About Scott Bradlee
Proving that everything new can be old again, pianist Scott Bradlee became a viral pop sensation after creating a series of clips for YouTube that found him and his ad hoc group Postmodern Jukebox reworking 21st century pop hits in a variety of vintage styles. Initially emerging as an online entity in 2009, Bradlee broke wide in 2012 with his '20s-style jazz reworking of Macklemore's "Thrift Shop" featuring vocalist Robyn Adele Anderson. More widely shared cover songs followed as the pianist transformed Miley Cyrus' "We Can't Stop" into a '50s-style doo wop number, crossed Daft Punk's "Get Lucky" with Irish folk music, and showed how Ke$ha's "Die Young" would work as a classic country tune. Bradlee eventually collected his cover songs onto the 2014 set Historical Misappropriation, which proved equally successful, hitting number three on the Billboard Jazz Albums chart. While Bradlee's Postmodern Jukebox remain popular online, they transformed over time into a touring group, bringing their decade-mashing sound to live audiences as captured on 2017's The New Classics.
Born on Long Island in 1981, Bradlee grew up in Pattenburg, New Jersey, where he developed a taste for jazz and classic standards around age 12 after discovering George Gershwin's "Rhapsody in Blue." Following his studies at University of Hartford, he rose to a successful career playing supper clubs and night spots in New York City. He also served as musical director for the "immersive theater" project Sleep No More. By his own admission, Bradlee regards most pop and rock tunes as unrefined, but, as he himself put it, "As a relentless devil's advocate, I then found that by simply altering the context of such songs, I could find quite a bit of artistic merit inside of them." In 2009, Bradlee released a digital single, "Hello My Ragtime '80s," in which he grafted familiar lines from 20 pop hits of the '80s into a medley played in traditional ragtime style. He then began experimenting with live mashups; during his weekly appearances at Robert Restaurant in the Big Apple's Columbus Circle, he would perform numbers that interpolated elements from popular tunes both past and present, and recordings of these experiments were compiled into a digital album, Mashups by Candlelight. The performances were popular enough that Bradlee released a second Mashups by Candlelight collection.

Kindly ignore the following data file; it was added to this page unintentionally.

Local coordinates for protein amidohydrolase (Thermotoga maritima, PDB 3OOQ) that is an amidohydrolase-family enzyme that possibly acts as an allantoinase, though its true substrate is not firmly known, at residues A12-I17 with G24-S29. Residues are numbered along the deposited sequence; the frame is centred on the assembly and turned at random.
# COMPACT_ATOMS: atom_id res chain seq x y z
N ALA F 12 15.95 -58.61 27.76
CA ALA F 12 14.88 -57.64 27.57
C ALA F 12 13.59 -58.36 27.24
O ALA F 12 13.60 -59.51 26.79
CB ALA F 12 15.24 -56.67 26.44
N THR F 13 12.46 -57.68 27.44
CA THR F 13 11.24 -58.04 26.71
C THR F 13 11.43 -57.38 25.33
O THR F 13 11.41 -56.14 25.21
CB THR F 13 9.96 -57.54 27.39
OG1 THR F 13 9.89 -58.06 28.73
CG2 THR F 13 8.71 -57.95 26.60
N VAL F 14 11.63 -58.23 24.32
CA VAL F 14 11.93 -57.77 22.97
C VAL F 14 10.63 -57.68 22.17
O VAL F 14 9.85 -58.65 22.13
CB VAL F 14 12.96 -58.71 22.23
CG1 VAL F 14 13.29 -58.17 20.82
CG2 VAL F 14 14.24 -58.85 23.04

Bradlee enjoyed his greatest popular exposure when he began using his ideas as the basis for a series of YouTube videos. In 2012, he got his first taste of viral success when he released A Motown Tribute to Nickelback, in which he and a handful of musicians and vocalists reworked some tunes by the Canadian hard rock act into '60s-influenced R&B arrangements. Becoming more ambitious, Bradlee began working with a rotating group of musicians dubbed Postmodern Jukebox (often featuring vocalist Robyn Adele Anderson), who tackled Bradlee's arrangements that cast contemporaneous pop songs in radically different styles, usually in live sessions filmed with a single camera in Bradlee's home. As Bradlee wrote on his website, "My goal with Postmodern Jukebox is to get my audience to think of songs not as rigid, ephemeral objects, but like malleable globs of Silly Putty. Songs can be twisted, shaped, and altered without losing their identities; just as we grow, age, and expire without losing ours." After Postmodern Jukebox's cover of "We Can't Stop" racked up over four million views on YouTube, Bradlee and his crew became official internet stars, appearing on the TV chat show Good Morning America and being interviewed on National Public Radio.
On the heels of that success, several more digital albums followed including 2014's Historical Misappropriation (which landed at number three on the Billboard Jazz Albums chart) and 2015's Selfies on Kodachrome. In 2016, Bradlee paired with Concord Records to deliver the compilation album Postmodern Jukebox: The Essentials, which featured many of his most popular viral tracks including "We Can't Stop," "All About That Bass," Thrift Shop." A pair of all-new Postmodern Jukebox outings, New Gramophone, Who Dis? and Fake Blues, arrived the following year. Strewn in between these releases was a series of all-instrumental karaoke arrangements titled So You Think You Can Sing?
Beginning in 2015, Bradlee began holding an annual talent search, encouraging vocalists to submit videos of themselves singing along to the tracks, the prize being a chance to record and release a song with Postmodern Jukebox. In late 2017, the band released The New Classics, their first live recording. A compilation, The Essentials II, arrived the following year and featured the group's takes on songs by Halsey, Meghan Trainor, Sia, and others. Throughout 2019, the group issued several albums including Jazz Age Thirst Trap and Throwback Clapback.
HOMETOWNLong Island, NY
BORNSeptember 19, 1981